Steady-state Pharmacokinetics of Vancomycin in Children Admitted to Pediatric Intensive Care Unit of a Tertiary Referral Center
1,3,4,7,8Department of Clinical Pharmacology, King Edward Memorial Hospital and Seth Gordhandas Sunderdas Medical College, Mumbai, Maharashtra, India
2,5,6Department of Pediatrics, King Edward Memorial Hospital and Seth Gordhandas Sunderdas Medical College, Mumbai, Maharashtra, India
Corresponding Author: Milind S Tullu, Department of Pediatrics, King Edward Memorial Hospital and Seth Gordhandas Sunderdas Medical College, Mumbai, Maharashtra, India, Phone: +91 9869469974, e-mail: email@example.com
How to cite this article Mali NB, Tullu MS, Wandalkar PP, Deshpande SP, Ingale VC, Deshmukh CT, et al. Steady-state Pharmacokinetics of Vancomycin in Children Admitted to Pediatric Intensive Care Unit of a Tertiary Referral Center. IJCCM 2019;23(11):497–502.
Source of support: Research Society, King Edward Memorial Hospital and Seth Gordhandas Sunderdas Medical College, Mumbai, granted research fund for this project. The authors also wish to thank the Indian Council of Medical Research [ICMR] for funding the study via a grant in aid for the Advanced Center in Clinical Pharmacology for evaluating Pharmacokinetic–Pharmacodynamic relationships of anti-infectives.
Conflict of interest: None
Aims and objectives: Vancomycin is a drug of choice for various gram-positive bacterial (GPB) infections and is largely prescribed to pediatric intensive care unit (PICU) patients. Despite the different pathophysiology of these patients, limited data are available on pharmacokinetics of vancomycin. There are lack of data for critically ill Indian children; hence, study was conducted to assess the steady-state pharmacokinetics in children admitted to PICU.
Materials and methods: Twelve subjects (seven males, five females) aged 1–12 years were enrolled. Vancomycin (dose of 20 mg/kg per 8 hours) was infused for over 1 hour and steady-state pharmacokinetics was performed on day 3. Vancomycin concentrations were measured by the validated liquid chromatography mass spectrometry method. Pharmacokinetic parameters were calculated using Winnonlin (Version 6.3; Pharsight, St. Louis, MO).
Results: The steady-state mean C ssmax was 40.94 μg/mL (±15.07), and mean AUC0–8 hours was 124.15 μg/mL (±51.27). The mean t 1/2 was 4.82 hours (±2.71), Vd was 12.48 L (±4.43), and Cl was 2.08 mL/minute (±0.89). The mean AUC0–24 among 12 subjects was 372.44 μg/mL (±153.82). Among 35 measured trough concentrations, 23 (65.71%) were below, 11 (31.43%) were within, and 1 (2.86%) was above the recommended range.
Conclusion: The pharmacokinetic parameters of vancomycin were comparable with previously reported studies. However, recommended trough levels (10–20 μg/mL) were not achievable with current recommended dosing of 60 mg/kg/day.
Keywords: Gram-positive bacterial infection, Liquid chromatography mass spectrometry, Pediatric intensive care unit, Pharmacokinetics–pharmacodynamics, Vancomycin.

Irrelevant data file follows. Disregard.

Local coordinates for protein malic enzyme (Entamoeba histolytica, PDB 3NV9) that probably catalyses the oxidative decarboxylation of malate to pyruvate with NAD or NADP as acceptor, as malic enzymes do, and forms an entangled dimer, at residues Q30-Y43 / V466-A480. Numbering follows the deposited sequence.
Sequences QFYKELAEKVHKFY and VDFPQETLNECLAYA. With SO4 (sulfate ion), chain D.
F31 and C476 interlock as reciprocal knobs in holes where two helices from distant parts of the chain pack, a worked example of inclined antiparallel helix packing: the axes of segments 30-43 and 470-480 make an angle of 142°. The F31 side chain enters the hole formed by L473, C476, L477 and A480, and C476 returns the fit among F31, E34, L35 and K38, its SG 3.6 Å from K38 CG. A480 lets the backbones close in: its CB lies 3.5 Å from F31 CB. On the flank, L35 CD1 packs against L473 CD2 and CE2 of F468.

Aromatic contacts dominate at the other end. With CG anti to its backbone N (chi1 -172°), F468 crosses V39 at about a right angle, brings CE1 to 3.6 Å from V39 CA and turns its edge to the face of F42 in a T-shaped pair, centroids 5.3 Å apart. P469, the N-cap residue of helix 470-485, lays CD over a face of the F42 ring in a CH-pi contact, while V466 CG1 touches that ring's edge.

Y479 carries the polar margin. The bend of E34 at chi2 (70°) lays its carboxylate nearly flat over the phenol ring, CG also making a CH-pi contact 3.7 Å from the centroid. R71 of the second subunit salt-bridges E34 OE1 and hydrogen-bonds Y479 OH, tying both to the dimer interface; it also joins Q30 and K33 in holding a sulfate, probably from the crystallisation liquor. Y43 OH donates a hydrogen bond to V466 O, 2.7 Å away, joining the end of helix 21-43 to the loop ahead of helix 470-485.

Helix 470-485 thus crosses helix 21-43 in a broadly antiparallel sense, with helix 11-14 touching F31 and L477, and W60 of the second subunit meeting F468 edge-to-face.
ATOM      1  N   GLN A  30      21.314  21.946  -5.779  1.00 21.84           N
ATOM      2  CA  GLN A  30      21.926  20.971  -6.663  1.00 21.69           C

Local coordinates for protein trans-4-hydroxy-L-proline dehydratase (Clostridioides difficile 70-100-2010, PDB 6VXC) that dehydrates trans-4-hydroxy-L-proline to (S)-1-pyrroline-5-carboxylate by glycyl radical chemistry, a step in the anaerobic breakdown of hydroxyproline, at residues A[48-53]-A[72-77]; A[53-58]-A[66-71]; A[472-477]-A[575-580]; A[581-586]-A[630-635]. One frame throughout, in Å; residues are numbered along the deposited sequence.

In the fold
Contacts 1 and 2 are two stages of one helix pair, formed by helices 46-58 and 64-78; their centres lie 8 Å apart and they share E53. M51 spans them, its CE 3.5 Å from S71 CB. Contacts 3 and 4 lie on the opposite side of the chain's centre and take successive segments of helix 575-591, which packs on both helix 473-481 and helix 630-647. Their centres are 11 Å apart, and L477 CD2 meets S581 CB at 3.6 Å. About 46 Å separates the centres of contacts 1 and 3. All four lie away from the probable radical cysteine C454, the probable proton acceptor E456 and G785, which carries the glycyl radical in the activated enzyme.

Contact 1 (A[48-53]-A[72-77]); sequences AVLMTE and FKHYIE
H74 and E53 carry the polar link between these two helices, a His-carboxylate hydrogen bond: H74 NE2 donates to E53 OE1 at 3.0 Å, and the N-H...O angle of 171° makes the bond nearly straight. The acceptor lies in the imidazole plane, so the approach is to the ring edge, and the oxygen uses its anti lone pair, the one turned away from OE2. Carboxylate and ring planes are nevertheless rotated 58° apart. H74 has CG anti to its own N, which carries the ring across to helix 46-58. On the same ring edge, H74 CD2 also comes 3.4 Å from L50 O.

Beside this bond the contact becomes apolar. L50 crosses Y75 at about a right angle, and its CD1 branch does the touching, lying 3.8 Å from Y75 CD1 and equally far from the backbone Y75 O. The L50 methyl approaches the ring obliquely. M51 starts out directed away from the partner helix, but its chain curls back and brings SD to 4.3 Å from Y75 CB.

The systemic use of antibiotics is high in PICU patients due to critical illnesses and prevalence of community-acquired/nosocomial infections. 1–3 Vancomycin, one of the important systemic antibiotics, is largely used to treat suspected or proven GPB infections. Vancomycin, a large glycopeptide with time-dependent bactericidal activity, was discovered in mid-19th century and till date it is considered as the first-line therapy for methicillin-resistant Staphylococcus aureus (MRSA) infection and other GPB infections. 4–7
However, careful use of this antibiotic is imperative due to increasing prevalence of MRSA, rising minimum inhibitory concentrations (MIC) to vancomycin, and vancomycin-resistant enterococci (VRE). Also, there is a relative lack of clinical experience with new antimicrobial molecules vs vancomycin and limited discovery of newer molecules. High rates of vancomycin failure in MRSA infections have been increasingly reported. 5,6 Hence, to optimize vancomycin dosing, pharmacokinetics–pharmacodynamics (pk–pd) assessment and therapeutic drug monitoring (TDM) are recommended. 8 Vancomycin area under the curve/minimum inhibitory concentration (AUC/MIC) ratio of ≥400 as a pharmacodynamics parameter is recommended for serious GPB infections. To avoid antibiotic resistance, vancomycin trough levels should be achieved between 10 μg/mL and 20 μg/mL. For better clinical outcomes in severe infections due to MRSA, it is recommended that the trough levels should be targeted between 15 μg/mL and 20 μg/mL and most of the pharmacokinetics and TDM data have been generated in adult patients. 8–10
Globally, very limited data are available on pharmacokinetics of vancomycin in pediatric patients and there is lack of data, particularly from India. Also, the empirical use of vancomycin at our PICU is high (up to 24%) with lack of TDM and without evidence of pharmacokinetics data. 11 Hence, the present study was conducted to assess the steady-state pharmacokinetics of vancomycin in children admitted to PICU.
MATERIALS AND METHODS
Study Design and Duration